Leadership is rarely a solo performance. While it may be cliché that a good leader is only as good as their team, this statement does at least prompt us to consider how social identity shapes our ability to work with others.
Benjamin Disraeli said: “I must follow the people. Am I not their leader?” – an interesting observation on the nature of the leader-follower dynamic. Leaders, he suggests, do not always lead from the top of the social pyramid. As leadership guru Warren Bennis said a century later, leaders must position themselves among the group rather than above it to gain credibility.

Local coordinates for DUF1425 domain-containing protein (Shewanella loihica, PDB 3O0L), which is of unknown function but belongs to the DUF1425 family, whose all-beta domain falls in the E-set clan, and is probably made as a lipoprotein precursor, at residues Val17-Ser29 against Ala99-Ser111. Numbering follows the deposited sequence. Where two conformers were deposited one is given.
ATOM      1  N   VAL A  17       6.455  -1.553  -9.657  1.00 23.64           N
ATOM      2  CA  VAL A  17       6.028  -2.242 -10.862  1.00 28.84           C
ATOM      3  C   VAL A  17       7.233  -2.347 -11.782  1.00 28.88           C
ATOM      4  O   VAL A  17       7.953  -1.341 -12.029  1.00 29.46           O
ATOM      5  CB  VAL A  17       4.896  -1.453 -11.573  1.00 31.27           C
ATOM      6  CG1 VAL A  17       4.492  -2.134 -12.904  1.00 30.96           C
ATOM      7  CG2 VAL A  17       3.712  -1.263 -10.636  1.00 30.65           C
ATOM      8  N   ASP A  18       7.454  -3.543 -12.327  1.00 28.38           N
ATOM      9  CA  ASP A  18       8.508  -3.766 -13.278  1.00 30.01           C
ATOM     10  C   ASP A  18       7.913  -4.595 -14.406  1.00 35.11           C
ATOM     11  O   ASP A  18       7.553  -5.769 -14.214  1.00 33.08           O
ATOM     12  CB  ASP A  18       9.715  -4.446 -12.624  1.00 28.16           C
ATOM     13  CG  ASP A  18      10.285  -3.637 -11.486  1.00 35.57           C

At the opposite end of the societal spectrum from the great man theory of the 1840s, the social identity theory holds that leadership is a product of social relationships. As the social psychologists Alexander Haslam, Stephen D. Reicher and Michael J. Platow noted: “For leadership to function well, leaders and followers must be bound by a shared identity and by the quest to use that identity as a blueprint for action.”
The most successful leaders, then, are not those with positional power, but those who best reflect and represent the group’s identity. To create change, they must go one step further, too – and define and actively shape their group’s social identity in line with their own vision for its future. In Haslam’s words, the leader’s role is about ‘shaping social identities so that the leader and his or her proposals are seen as the concrete manifestation of group beliefs and values’.